Manufacturers, wholesalers and corporate suppliers consistently surprise the market when they enter industries and launch business ventures traditionally dominated by B2C. First, it was the concept of eCommerce, now expected to surpass the value of B2C online retail. Soon after, B2B began taking hold of social media, Big Data, wearable technology and, most recently, the on-demand mobile application market.
Now, experts say B2B is approaching its next frontier: the sharing economy.
At its core, the sharing economy is about a lack of true ownership, allowing goods, services and information to be shared between two or more individuals. It is fundamentally a P2P business model.
Today, however, the corporate advantages of the sharing economy are providing companies with resources that would have otherwise been far less accessible. From sharing data to sharing office space, the sharing economy is expanding as a B2B business model.
New Players Emerge
In recent years the number of players in the B2B sharing economy market has multiplied. As recently as last week, the B2B sharing economy has earned attention thanks to innovators entering the market.
Some of the largest players in the sharing economy, like Uber and Airbnb, have found success in this P2P business model. But in recent months companies like these are turning their attention towards servicing the corporate sector. In both the cases of Uber and Airbnb, the firms are strengthening their presence on corporate travel and business expense sheets, for example.
But the sector has also seen a proliferation of B2B-only players. Forbes profiled industry startup Yard Club this month, for example. The company, less than two years old, provides a way for construction companies to share their equipment by renting it out when not in use by their own companies. Other players include WeWork, which provides business owners with working space when they need it, and Floow2, which divvies out all sections of the supply chain between companies to make the workflow more efficient.
While the sharing economy is certainly beneficial for individual consumers, in many cases, it is not crucial. But for businesses, experts say, the sharing economy can provide an affordable way for entrepreneurs to run their business that they may not have otherwise been able to do.
VentureBeat, for example, wrote last fall that the B2B sharing economy is like an assembly line of staff and resources for a company. “At the end of the assembly line,” the publication wrote, “you still have a complete business, with all needs addressed, but you are paying only for what you need. As everyone along the line is specialized, this results in a higher-quality finished product for a need that was previously unmet.”
If a company has a less-than-lucrative quarter, they can easily scale down their nonpermanent workforce or decline to renew a deal to borrow some type of equipment. For many entrepreneurs, the sharing economy, like the rise in on-demand services for businesses, means resources when you need them and safeguards from spending money on those resources when you don’t.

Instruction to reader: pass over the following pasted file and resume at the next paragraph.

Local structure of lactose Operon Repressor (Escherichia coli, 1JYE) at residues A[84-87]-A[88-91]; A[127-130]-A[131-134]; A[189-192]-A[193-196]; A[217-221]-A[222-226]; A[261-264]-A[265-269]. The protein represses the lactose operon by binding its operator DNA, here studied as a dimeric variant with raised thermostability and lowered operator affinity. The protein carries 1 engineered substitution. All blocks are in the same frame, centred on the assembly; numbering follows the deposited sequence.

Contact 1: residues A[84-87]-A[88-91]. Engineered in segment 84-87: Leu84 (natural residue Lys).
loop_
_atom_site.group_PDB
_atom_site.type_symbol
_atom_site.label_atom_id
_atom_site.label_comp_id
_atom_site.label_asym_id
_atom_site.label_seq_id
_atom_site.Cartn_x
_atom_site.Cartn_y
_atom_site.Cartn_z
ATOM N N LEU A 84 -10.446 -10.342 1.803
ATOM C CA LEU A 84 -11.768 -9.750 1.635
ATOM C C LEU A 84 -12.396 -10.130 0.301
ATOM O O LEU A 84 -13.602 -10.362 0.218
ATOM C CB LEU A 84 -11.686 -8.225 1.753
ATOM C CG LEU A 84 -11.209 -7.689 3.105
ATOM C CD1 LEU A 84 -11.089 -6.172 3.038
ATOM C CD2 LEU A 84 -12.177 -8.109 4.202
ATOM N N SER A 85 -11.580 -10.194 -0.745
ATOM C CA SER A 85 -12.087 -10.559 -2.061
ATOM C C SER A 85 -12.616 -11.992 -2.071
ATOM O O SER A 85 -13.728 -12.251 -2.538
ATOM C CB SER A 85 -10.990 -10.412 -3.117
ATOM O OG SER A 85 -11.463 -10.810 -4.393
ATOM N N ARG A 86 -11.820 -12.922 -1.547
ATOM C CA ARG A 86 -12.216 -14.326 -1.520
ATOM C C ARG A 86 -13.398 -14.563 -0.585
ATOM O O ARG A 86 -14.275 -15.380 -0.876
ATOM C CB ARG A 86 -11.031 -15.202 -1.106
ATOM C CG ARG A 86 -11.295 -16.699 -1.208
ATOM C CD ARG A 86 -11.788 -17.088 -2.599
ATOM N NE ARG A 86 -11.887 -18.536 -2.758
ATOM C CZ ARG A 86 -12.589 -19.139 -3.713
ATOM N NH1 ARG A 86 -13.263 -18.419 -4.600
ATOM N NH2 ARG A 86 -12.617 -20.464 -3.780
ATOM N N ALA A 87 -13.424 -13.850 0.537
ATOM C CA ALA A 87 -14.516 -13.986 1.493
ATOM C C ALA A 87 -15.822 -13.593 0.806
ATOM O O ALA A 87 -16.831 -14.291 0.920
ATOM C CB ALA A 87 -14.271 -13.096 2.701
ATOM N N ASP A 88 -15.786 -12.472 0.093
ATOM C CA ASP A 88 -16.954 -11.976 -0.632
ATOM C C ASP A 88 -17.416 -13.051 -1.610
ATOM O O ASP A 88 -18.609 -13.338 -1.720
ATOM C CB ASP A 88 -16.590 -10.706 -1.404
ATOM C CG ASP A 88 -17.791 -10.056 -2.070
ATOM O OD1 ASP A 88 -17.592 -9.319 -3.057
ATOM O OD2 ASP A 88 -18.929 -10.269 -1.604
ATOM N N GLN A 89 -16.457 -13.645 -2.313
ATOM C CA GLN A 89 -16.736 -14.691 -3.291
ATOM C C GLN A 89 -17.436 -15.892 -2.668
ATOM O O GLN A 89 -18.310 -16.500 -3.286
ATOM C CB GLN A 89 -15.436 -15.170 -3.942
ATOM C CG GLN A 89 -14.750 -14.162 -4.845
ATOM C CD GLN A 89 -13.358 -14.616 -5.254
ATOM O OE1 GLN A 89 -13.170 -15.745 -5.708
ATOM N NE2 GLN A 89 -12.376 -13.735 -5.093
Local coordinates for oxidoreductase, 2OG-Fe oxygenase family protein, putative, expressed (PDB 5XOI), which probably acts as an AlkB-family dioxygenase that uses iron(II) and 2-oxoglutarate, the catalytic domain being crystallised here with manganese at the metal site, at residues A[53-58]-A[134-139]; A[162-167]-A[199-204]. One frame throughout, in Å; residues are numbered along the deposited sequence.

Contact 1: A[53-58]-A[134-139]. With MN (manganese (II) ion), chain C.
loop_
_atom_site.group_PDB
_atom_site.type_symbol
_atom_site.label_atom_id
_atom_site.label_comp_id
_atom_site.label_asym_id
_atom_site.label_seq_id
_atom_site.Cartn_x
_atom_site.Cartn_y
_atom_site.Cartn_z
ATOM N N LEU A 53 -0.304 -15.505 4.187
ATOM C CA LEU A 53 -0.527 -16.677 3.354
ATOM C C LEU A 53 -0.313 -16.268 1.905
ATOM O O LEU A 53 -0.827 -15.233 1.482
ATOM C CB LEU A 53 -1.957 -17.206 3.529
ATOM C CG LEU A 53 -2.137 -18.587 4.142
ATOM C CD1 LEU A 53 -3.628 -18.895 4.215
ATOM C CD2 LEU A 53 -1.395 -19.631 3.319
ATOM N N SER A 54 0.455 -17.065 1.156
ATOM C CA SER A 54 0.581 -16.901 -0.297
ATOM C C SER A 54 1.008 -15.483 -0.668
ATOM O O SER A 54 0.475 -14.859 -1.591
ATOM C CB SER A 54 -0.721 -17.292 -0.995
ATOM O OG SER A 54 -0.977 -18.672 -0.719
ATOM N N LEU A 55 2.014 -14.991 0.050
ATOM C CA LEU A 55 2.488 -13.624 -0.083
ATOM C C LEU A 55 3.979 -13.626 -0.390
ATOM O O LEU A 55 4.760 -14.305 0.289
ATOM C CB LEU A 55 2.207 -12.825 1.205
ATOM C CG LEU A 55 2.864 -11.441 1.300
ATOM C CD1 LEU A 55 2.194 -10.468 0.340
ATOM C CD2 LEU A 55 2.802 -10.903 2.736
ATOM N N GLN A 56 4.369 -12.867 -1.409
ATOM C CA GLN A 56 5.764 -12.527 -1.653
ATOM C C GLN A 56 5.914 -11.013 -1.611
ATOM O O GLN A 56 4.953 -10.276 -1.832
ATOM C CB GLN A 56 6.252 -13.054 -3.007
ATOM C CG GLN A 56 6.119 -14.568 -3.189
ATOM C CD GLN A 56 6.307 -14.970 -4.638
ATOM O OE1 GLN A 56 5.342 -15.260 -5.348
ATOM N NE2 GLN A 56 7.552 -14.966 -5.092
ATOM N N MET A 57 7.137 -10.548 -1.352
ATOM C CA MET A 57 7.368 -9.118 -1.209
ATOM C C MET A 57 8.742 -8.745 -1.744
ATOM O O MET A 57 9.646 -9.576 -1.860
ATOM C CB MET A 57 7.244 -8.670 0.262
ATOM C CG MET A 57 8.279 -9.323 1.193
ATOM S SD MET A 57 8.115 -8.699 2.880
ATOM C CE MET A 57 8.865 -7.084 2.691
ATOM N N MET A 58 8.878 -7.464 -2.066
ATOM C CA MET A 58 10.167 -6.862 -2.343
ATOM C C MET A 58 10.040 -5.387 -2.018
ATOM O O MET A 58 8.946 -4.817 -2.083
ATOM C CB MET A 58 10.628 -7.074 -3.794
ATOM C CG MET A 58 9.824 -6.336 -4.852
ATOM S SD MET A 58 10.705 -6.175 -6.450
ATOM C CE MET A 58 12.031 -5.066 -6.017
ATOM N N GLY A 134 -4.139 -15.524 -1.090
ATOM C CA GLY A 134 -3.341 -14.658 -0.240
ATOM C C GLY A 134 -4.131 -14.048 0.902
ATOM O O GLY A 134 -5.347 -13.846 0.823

A Lucrative Market, But Not Without Risk
The sharing economy is immensely lucrative. Researchers from PwC reportedly found the U.K.’s sharing economy alone to be worth about $750 million but could unleash more than $13 billion over the course of the next decade. Those figures are leading businesses to flock to the market — trade group Sharing Economy UK, for example, includes major names like Airbnb and Zipcar.
Startups are especially recognizing the potential for B2B sharing economy growth. “We saw the sharing economy gaining a foothold in the consumer-facing industries, but I believe it could have an even bigger impact in the B2B area, like construction, farming and manufacturing,” said Yard Club founder and CEO Colin Evran. “Anywhere there are big, up-front investments in heavy equipment assets.”
Indeed, B2B sharing economy strategies and business models have the potential for massive growth, as researchers predicted. But regulation poses a potentially insurmountable challenge.
In the U.K., for example, companies that give the largest endorsement for the sharing economy have an uphill battle ahead. “While connected consumers have been quick to see the benefits of home sharing or carpooling, matters of insurance, regulation and tax continue to be a challenge for sharing economy businesses,” said Andrew Saul, a senior partner at Osborne Clarke, at the launch of Sharing Economy UK last March. “We’re excited to be supporting Sharing Economy UK, tackling legal and regulatory issues to work on practical solutions for this booming industry.”
Back in the U.S., regulators have similarly been tasked with overcoming regulatory obstacles.
On Wednesday (June 17), the California Labor Commission ruled that Uber drivers are classified as employees, not as independent contractors. According to The New York Times, if that ruling becomes a precedent for other jurisdictions, “hundreds of sharing economy startups … will need to significantly rethink their business models.”
The ruling follows the U.S. Federal Trade Commission’s workshop, held last week, on the sharing economy and how it should be regulated and taxed. While the FTC acknowledged the sector as a P2P space, B2B’s growing presence in the sharing economy means that any future regulation will largely impact businesses’ ability to either find success in the business model or be pushed out. The regulator is seeking public comment on the matter through mid-August, it said, signaling just how uncertain the future of sharing economy regulation is.